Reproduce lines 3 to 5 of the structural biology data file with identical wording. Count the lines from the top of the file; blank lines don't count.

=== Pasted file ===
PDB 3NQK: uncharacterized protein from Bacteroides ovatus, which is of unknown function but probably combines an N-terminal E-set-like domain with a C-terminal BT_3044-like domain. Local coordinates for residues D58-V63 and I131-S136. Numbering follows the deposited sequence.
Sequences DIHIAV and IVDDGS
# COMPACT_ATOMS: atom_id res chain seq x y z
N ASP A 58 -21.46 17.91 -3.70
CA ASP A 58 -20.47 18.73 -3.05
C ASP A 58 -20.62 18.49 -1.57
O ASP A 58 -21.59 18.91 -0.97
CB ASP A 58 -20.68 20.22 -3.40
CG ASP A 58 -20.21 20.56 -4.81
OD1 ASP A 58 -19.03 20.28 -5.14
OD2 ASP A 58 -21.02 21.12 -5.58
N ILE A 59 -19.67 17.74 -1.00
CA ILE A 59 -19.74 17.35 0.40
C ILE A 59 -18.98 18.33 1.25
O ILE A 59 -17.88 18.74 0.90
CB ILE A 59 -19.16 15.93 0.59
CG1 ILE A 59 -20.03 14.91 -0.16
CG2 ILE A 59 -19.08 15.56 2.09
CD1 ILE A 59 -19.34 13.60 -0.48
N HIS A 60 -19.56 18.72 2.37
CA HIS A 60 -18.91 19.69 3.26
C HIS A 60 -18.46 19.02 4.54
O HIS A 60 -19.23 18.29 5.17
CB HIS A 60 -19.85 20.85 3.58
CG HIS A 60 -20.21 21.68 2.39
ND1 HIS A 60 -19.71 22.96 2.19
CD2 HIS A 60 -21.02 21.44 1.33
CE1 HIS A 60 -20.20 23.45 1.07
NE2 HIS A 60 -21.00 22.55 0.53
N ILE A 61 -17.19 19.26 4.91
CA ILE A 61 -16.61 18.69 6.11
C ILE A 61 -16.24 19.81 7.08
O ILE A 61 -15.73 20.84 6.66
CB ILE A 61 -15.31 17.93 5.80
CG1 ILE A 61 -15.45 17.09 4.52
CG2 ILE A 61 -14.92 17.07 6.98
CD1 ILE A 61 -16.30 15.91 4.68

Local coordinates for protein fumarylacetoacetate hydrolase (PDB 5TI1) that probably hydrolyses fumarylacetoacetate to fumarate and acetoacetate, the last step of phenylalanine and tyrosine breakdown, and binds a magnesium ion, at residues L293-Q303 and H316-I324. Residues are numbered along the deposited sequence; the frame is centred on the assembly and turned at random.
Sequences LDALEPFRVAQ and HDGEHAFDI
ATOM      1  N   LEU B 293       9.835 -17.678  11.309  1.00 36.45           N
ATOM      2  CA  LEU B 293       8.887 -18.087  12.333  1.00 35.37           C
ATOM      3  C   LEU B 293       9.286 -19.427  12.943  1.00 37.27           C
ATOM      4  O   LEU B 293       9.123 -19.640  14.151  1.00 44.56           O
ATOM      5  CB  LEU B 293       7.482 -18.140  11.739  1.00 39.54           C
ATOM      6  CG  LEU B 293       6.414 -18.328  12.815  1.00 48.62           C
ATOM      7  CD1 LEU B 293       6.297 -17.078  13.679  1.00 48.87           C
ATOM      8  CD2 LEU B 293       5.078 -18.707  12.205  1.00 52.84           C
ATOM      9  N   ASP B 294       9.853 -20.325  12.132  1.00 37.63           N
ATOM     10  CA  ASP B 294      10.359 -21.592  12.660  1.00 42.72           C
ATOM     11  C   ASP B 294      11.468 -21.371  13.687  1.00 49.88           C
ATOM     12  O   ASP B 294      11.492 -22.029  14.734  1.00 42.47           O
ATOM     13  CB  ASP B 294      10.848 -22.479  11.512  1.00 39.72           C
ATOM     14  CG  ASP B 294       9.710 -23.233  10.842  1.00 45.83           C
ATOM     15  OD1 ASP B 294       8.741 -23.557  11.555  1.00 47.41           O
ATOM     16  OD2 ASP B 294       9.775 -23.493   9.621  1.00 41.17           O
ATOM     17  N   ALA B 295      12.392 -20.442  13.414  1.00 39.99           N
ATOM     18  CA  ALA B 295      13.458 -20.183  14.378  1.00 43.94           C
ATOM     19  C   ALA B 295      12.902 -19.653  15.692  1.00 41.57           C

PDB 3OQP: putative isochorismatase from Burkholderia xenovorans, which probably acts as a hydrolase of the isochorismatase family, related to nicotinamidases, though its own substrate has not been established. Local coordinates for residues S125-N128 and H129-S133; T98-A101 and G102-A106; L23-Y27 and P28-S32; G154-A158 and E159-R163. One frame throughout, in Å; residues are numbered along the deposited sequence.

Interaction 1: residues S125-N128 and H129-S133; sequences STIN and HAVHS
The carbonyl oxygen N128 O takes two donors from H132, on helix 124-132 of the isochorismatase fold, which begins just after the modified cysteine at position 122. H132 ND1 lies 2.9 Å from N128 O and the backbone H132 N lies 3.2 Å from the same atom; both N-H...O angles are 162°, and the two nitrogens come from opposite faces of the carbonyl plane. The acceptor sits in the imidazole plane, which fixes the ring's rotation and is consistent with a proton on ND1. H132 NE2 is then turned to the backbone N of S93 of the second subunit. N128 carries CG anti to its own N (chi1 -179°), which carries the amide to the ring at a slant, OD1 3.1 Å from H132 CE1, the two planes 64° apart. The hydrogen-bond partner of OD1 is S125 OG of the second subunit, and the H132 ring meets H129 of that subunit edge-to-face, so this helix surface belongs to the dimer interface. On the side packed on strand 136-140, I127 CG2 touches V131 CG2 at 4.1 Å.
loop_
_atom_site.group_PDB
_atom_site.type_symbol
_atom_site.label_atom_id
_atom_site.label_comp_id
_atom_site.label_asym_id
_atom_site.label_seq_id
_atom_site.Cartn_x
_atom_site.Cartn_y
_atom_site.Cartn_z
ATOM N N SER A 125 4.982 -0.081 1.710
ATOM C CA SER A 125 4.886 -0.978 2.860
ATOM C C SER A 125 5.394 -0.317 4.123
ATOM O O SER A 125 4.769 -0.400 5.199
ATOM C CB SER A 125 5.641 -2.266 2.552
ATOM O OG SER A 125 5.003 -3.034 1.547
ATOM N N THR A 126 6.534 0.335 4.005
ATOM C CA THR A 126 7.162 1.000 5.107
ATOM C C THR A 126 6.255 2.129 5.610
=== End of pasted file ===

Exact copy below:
# COMPACT_ATOMS: atom_id res chain seq x y z
N ASP A 58 -21.46 17.91 -3.70
CA ASP A 58 -20.47 18.73 -3.05